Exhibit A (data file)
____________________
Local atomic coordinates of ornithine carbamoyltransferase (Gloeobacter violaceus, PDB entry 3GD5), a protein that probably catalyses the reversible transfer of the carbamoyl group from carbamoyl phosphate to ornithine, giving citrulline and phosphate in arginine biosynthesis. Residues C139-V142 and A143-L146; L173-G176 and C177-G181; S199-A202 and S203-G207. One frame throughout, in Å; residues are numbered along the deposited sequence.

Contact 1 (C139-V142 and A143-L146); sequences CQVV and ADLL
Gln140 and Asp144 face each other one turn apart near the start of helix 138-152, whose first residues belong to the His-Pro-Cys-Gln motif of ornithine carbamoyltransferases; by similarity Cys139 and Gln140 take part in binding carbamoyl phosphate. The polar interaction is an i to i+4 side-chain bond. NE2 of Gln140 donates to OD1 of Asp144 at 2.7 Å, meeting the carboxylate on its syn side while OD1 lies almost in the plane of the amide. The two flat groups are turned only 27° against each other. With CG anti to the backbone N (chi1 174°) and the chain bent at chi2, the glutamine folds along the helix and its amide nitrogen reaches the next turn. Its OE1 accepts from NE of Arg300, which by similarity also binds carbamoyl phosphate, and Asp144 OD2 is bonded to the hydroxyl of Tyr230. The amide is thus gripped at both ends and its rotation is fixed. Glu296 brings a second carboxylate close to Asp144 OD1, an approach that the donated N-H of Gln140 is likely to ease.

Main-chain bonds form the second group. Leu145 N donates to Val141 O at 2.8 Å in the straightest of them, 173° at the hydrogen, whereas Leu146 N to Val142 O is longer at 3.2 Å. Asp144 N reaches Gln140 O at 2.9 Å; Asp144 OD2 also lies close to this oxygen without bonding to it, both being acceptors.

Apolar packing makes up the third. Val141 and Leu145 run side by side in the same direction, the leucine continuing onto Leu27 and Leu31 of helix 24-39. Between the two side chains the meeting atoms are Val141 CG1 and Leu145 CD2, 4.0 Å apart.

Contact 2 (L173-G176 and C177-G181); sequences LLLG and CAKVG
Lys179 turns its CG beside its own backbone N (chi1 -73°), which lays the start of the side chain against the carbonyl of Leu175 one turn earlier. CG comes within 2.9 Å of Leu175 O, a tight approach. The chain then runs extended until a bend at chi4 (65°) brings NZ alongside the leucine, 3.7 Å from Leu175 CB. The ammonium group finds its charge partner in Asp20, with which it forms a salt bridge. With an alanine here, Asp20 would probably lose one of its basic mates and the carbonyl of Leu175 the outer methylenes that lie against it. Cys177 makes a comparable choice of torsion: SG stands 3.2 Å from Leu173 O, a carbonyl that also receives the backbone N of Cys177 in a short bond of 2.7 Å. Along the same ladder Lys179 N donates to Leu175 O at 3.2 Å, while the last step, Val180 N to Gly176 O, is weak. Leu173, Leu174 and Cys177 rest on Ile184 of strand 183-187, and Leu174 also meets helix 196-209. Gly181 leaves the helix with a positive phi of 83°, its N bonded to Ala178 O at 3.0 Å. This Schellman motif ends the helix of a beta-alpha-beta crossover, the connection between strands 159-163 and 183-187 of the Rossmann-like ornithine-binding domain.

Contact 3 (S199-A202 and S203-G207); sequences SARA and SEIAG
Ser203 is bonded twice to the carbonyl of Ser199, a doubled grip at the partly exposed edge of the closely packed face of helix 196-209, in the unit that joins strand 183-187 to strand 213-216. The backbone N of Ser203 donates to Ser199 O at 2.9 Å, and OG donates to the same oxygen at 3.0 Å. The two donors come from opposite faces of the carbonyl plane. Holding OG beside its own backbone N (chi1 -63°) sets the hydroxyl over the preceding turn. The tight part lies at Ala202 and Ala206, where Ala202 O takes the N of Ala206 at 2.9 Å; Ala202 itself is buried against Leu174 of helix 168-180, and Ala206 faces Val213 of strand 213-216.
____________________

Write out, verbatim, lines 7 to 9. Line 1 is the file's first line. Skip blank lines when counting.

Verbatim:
Lys179 turns its CG beside its own backbone N (chi1 -73°), which lays the start of the side chain against the carbonyl of Leu175 one turn earlier. CG comes within 2.9 Å of Leu175 O, a tight approach. The chain then runs extended until a bend at chi4 (65°) brings NZ alongside the leucine, 3.7 Å from Leu175 CB. The ammonium group finds its charge partner in Asp20, with which it forms a salt bridge. With an alanine here, Asp20 would probably lose one of its basic mates and the carbonyl of Leu175 the outer methylenes that lie against it. Cys177 makes a comparable choice of torsion: SG stands 3.2 Å from Leu173 O, a carbonyl that also receives the backbone N of Cys177 in a short bond of 2.7 Å. Along the same ladder Lys179 N donates to Leu175 O at 3.2 Å, while the last step, Val180 N to Gly176 O, is weak. Leu173, Leu174 and Cys177 rest on Ile184 of strand 183-187, and Leu174 also meets helix 196-209. Gly181 leaves the helix with a positive phi of 83°, its N bonded to Ala178 O at 3.0 Å. This Schellman motif ends the helix of a beta-alpha-beta crossover, the connection between strands 159-163 and 183-187 of the Rossmann-like ornithine-binding domain.

Contact 3 (S199-A202 and S203-G207); sequences SARA and SEIAG
Ser203 is bonded twice to the carbonyl of Ser199, a doubled grip at the partly exposed edge of the closely packed face of helix 196-209, in the unit that joins strand 183-187 to strand 213-216. The backbone N of Ser203 donates to Ser199 O at 2.9 Å, and OG donates to the same oxygen at 3.0 Å. The two donors come from opposite faces of the carbonyl plane. Holding OG beside its own backbone N (chi1 -63°) sets the hydroxyl over the preceding turn. The tight part lies at Ala202 and Ala206, where Ala202 O takes the N of Ala206 at 2.9 Å; Ala202 itself is buried against Leu174 of helix 168-180, and Ala206 faces Val213 of strand 213-216.